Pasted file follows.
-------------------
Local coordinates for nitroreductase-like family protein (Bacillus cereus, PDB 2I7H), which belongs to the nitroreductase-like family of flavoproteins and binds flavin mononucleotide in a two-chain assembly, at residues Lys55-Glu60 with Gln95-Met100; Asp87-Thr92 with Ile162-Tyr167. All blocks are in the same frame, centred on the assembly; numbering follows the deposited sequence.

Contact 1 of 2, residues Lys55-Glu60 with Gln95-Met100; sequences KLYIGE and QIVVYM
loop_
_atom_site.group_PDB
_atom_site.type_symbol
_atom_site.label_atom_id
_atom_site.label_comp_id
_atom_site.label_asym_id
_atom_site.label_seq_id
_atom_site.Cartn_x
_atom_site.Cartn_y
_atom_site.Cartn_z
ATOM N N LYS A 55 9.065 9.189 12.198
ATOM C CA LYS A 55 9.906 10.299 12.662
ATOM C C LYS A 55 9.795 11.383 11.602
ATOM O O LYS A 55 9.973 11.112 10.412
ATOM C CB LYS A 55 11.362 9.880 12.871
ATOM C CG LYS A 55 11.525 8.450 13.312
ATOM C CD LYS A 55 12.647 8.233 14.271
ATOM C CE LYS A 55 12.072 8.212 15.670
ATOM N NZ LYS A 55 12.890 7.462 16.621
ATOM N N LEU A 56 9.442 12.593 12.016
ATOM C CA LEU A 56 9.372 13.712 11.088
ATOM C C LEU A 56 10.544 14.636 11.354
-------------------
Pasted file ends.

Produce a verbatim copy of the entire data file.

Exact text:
Local coordinates for nitroreductase-like family protein (Bacillus cereus, PDB 2I7H), which belongs to the nitroreductase-like family of flavoproteins and binds flavin mononucleotide in a two-chain assembly, at residues Lys55-Glu60 with Gln95-Met100; Asp87-Thr92 with Ile162-Tyr167. All blocks are in the same frame, centred on the assembly; numbering follows the deposited sequence.

Contact 1 of 2, residues Lys55-Glu60 with Gln95-Met100; sequences KLYIGE and QIVVYM
loop_
_atom_site.group_PDB
_atom_site.type_symbol
_atom_site.label_atom_id
_atom_site.label_comp_id
_atom_site.label_asym_id
_atom_site.label_seq_id
_atom_site.Cartn_x
_atom_site.Cartn_y
_atom_site.Cartn_z
ATOM N N LYS A 55 9.065 9.189 12.198
ATOM C CA LYS A 55 9.906 10.299 12.662
ATOM C C LYS A 55 9.795 11.383 11.602
ATOM O O LYS A 55 9.973 11.112 10.412
ATOM C CB LYS A 55 11.362 9.880 12.871
ATOM C CG LYS A 55 11.525 8.450 13.312
ATOM C CD LYS A 55 12.647 8.233 14.271
ATOM C CE LYS A 55 12.072 8.212 15.670
ATOM N NZ LYS A 55 12.890 7.462 16.621
ATOM N N LEU A 56 9.442 12.593 12.016
ATOM C CA LEU A 56 9.372 13.712 11.088
ATOM C C LEU A 56 10.544 14.636 11.354